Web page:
Mod Project: The Cruxstryke

I may have a problem: in addition to having 25 or so Tyrant magazines for Mega blasters, I’ve also bought four Motostrykes. That many blasters (and mags) means I have lots of project fodder. To that end, I’ve gone and made my first brushless build, thanks to parts from Project FDL and Out of Darts. Now I’m shooting Mega darts at 130fps, with all the fun benefits of a brushless setup.

This won’t quite be a build guide, but I will go over making the blaster!

This writeup assumes you have some familiarity with Nerf modding.


These are what I used for this particular project. You can, of course, source alternate motors, electronic speed controllers, etc. But seeing as FDL has already done the work in designing a cage and wheels to go with some of their parts, it was easier to start there.

Additionally, I’m assuming you have basic electrical modding tools (wire, solder, soldering iron, connectors, etc) as well as access to a 3d printer.

  • Two Crux motor/ESC combos. The ESCs come pre-flashed and pre-wired to the motors for spinning one way. So you’ll need one running clockwise (CW), the other running counterclockwise (CCW).
  • Cruxstryke .stl files. With these, you can 3d print a new cage for mounting the motors, as well as flywheels (I chose 16mm spacing between the wheels, but 15mm is an option). Remove plastic from the shell as directed in the README, and source the listed screws if needed. I printed everything in ABS.
  • Narfduino Brushless Micro Board. Using 1mm jumper wires to connect the pins and components, it’s easy to wire everything together. The board lets you set the upper limit for motor speed, and you can use a potentiometer to adjust speed while using the blaster. See the link for more details on using the board!
  • Your choice of extras. I simply reused the stock wiring to connect the switches to the brushless board, but you could replace the switches to your liking. I also added a potentiometer for speed control, as well as a large 12v on/off switch.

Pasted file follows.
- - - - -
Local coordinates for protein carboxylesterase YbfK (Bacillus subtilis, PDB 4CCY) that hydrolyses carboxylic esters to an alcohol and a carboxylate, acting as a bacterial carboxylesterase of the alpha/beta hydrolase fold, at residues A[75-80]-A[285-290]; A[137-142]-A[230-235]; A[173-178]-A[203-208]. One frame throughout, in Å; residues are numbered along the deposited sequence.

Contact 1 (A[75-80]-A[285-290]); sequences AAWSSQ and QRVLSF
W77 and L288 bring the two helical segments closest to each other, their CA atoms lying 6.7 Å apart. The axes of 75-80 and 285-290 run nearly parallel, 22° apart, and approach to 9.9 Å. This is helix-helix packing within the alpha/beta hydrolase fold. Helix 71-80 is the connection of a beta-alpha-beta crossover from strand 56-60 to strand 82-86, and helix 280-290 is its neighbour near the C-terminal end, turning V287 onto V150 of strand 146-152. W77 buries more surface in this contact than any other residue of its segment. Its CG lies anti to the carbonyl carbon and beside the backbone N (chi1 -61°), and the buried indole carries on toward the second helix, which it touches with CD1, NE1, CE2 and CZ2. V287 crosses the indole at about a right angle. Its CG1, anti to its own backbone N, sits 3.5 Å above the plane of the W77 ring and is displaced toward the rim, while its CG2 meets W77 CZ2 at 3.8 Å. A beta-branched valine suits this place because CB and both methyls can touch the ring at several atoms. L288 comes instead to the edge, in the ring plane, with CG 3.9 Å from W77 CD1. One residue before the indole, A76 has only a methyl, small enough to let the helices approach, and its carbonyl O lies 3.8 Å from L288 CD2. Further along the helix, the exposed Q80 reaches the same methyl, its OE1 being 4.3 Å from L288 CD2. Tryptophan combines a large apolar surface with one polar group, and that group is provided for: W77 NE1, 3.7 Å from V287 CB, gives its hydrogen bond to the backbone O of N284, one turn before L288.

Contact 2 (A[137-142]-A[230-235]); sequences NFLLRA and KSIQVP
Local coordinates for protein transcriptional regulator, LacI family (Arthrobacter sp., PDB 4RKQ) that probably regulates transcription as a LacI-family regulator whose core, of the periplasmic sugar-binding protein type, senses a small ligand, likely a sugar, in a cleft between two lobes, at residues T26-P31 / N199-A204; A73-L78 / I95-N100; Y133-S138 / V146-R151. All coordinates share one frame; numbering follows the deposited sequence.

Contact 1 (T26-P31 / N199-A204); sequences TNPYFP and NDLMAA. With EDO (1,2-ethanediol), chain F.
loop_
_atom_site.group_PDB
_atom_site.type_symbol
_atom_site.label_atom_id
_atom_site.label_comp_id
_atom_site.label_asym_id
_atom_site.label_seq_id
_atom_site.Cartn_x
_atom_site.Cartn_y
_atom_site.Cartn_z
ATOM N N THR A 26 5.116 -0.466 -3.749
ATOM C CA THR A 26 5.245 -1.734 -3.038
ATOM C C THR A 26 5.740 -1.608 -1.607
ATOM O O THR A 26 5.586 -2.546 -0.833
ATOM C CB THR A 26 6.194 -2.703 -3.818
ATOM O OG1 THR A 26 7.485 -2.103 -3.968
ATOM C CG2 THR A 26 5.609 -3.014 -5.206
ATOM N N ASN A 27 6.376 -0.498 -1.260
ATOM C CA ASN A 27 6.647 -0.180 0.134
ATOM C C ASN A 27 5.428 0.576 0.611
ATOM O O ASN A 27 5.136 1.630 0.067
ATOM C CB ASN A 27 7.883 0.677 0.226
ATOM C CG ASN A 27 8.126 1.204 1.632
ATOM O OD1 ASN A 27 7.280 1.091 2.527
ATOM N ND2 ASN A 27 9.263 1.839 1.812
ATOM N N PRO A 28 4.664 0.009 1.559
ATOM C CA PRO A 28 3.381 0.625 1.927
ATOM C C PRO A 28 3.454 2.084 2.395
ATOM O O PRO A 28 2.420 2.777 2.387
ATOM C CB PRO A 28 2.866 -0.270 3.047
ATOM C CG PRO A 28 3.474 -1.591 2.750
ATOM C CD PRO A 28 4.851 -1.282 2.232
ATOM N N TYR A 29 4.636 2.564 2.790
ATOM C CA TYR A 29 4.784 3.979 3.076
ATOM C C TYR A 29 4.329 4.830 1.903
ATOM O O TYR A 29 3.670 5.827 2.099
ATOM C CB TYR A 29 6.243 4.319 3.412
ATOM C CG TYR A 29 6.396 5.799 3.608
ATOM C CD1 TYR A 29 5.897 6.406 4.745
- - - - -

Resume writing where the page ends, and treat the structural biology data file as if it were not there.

• A Lipo battery to run the blaster. I removed the stock battery terminals and cleared space for a 1300mAh 3s battery.

Wiring the Blaster

For ease of use, I used a dremel to cut a deeper slot through the carry handle. This allowed me to put the power wires, potentiometer wires, and switch wires all through the carry handle without having to fight to put the shell back together. The power wires sit on top, with the smaller ones underneath.

Because I was silly and didn’t remember to initially add it, I placed a power switch at the back of the carry handle. Since I had extra length available on the ground wire…I used that. While in a low voltage DC circuit, the switch can be at the positive or negative end without much consequence…convention is still going on the positive (live) side.

I ended up stuffing the various core electronics (ESCs, Narfduino, soldered wire splices, etc) all in the nose of the blaster. This made for a packed nose piece, but it is indeed possible to fit everything. If you feel like slicing into the shell to make your own wire channels and a cleaner look, take a peek at this version made by u/Stellutoj.


Running off a 3S battery and with the aforementioned work done, I’m averaging 131fps with the Narfduino board settings (as well as the potentiometer) turned all the way up. The spin up time is so much better than with the stock motors, and I can spam mega darts without losing much velocity. Basically, as long as I turn down the settings a bit from max, I’m ready to run a Mega loadout for HvZ, complete with a mag-dispensing backpack and lots of mega magazines.